Several states and “clean” utilities that generate power from lower-emitting sources than coal are urging a federal appeals court to uphold EPA's cost assessment that justifies its maximum achievable control technology (MACT) air toxics rule for power plants, saying the rule continues to be vital to ensure good air quality nationwide.
Environmentalists, labor unions and other pro-regulation advocates are suing over President Donald Trump's executive order (EO) that requires agencies to balance each new rule they issue by identifying two existing rules for repeal, saying the mandate violates Clean Air Act requirements for EPA to issue air and climate regulations.
EPA is signaling that it will ask an appeals court to at least extend the deadline a district judge set for a sweeping review of how its Clean Air Act rules have affected power sector employment -- the first indication that the Trump administration will continue litigating the case despite environmentalists' concerns that it would reverse course.
Environmental law experts say federal courts might postpone ruling on major Obama-era air rules, such as EPA's power plant greenhouse gas rule, opting instead to pass judgment on any Trump administration actions to modify or repeal those regulations in lieu of ruling on the merits of the Obama EPA's policies.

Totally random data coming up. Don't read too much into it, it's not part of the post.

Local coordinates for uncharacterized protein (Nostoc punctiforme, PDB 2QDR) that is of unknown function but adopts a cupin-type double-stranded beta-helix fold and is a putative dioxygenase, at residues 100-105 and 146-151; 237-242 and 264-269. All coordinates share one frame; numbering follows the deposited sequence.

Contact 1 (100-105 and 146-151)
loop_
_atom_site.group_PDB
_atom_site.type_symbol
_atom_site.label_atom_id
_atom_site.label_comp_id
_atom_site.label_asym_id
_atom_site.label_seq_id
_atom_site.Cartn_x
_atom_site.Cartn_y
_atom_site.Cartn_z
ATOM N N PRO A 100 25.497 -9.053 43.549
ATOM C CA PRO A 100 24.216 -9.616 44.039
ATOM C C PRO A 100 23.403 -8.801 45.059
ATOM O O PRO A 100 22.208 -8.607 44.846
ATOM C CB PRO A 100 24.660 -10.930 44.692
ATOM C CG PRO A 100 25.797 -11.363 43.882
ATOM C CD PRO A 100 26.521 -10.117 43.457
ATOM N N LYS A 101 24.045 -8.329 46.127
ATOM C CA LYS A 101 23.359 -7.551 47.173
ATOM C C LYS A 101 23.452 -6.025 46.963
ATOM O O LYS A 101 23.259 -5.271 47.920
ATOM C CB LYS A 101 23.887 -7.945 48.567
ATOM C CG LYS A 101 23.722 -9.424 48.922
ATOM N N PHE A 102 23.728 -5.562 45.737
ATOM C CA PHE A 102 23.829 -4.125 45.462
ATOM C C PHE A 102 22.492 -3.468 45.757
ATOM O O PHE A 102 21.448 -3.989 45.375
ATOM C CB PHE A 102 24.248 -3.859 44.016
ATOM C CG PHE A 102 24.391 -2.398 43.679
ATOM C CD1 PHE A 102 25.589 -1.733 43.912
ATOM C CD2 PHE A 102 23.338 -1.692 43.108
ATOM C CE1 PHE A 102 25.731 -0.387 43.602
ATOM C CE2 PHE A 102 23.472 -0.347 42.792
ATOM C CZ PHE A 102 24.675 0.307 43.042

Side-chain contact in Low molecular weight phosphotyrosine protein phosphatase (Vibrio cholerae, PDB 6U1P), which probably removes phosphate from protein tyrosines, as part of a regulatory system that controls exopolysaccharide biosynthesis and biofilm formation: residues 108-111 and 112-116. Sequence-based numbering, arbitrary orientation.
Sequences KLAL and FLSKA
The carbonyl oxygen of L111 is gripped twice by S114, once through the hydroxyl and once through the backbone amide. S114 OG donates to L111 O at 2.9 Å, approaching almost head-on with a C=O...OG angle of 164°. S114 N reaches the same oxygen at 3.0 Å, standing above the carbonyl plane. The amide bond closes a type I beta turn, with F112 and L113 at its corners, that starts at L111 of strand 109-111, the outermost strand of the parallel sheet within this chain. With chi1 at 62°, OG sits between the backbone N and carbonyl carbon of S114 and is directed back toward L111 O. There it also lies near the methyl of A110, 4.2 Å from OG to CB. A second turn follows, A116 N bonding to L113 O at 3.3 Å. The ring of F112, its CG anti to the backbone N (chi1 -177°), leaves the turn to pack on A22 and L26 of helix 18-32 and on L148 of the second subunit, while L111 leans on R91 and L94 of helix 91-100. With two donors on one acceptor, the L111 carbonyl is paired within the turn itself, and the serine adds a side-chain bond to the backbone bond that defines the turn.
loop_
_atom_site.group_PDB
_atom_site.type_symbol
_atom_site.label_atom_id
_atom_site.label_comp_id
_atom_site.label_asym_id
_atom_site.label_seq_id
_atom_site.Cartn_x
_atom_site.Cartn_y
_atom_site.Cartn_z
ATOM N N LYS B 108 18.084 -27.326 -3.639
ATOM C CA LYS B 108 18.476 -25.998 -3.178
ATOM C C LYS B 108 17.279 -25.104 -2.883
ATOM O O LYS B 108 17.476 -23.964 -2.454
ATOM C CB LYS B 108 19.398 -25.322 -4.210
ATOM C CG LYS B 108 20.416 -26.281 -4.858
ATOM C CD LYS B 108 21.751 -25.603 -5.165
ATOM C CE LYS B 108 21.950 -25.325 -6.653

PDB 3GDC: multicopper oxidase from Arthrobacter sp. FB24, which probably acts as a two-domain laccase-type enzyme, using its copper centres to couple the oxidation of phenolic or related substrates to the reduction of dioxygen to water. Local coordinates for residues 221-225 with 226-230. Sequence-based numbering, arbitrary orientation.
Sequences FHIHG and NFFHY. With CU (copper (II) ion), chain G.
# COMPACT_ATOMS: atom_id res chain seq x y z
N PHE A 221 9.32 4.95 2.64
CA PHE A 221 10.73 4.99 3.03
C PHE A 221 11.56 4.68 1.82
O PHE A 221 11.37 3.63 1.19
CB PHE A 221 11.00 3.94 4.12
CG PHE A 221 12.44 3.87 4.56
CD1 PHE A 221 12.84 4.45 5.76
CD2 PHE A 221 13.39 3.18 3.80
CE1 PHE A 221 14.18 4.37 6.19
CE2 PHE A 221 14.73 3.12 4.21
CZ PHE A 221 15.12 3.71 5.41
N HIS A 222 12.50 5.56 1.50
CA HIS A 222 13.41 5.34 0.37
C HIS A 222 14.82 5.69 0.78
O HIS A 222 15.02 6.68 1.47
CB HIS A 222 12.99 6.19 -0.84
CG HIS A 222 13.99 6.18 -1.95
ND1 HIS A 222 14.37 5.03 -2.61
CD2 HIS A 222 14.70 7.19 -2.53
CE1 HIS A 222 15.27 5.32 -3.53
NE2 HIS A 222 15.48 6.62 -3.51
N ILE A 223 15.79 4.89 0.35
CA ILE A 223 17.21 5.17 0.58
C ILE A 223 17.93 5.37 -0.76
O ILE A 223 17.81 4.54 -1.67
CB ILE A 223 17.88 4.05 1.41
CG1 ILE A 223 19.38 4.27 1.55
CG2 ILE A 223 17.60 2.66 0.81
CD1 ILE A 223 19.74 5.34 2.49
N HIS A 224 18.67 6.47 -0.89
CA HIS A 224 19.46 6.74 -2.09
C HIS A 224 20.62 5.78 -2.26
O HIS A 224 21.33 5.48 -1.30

The Trump administration could moot a closely watched Supreme Court case that tests judges' deference to EPA and other agencies' readings of their own rules, ending the case without a ruling if the administration withdraws the policy at issue in the suit -- though an environmental attorney says other deference test cases are on the horizon.
As a federal appellate court prepares to rule on the legality of EPA's power plant greenhouse gas rule, supporters and critics say that how the court rules -- assuming it upholds the regulation -- could inform or affect the Trump administration's options for undoing or weakening the measure in a new rulemaking.
Federal appellate judges appeared skeptical during recent oral arguments that EPA has Clean Air Act authority to limit hydrofluorocarbons (HFCs), refrigerants that are potent greenhouse gases, under a program targeting ozone-depleting substances, suggesting Obama-era climate rules issued under the program could be in danger.
Trump administration officials have a range of procedural options to scale back -- or scrap entirely -- the social cost of carbon (SCC) metric for calculating the benefits of rules' greenhouse gas cuts, but supporters say such efforts could run into real-world difficulties, including how to justify such a move after years of reliance on the tool.
EPA's new draft greenhouse gas inventory shows net emissions at their second-lowest level since the Great Recession due in part to continued energy-sector trends such as coal-to-gas switching and low electricity demand, though doubts linger about how the Trump administration plans to address global efforts to target climate change.
Environmentalists and other supporters of climate policies to mandate greenhouse gas (GHG) reductions are praising a proposal by a group of Republican statesmen to enact a carbon tax with revenues returned to the public as an alternative to EPA climate rules, though free-market groups are sharply criticizing the idea of a new tax.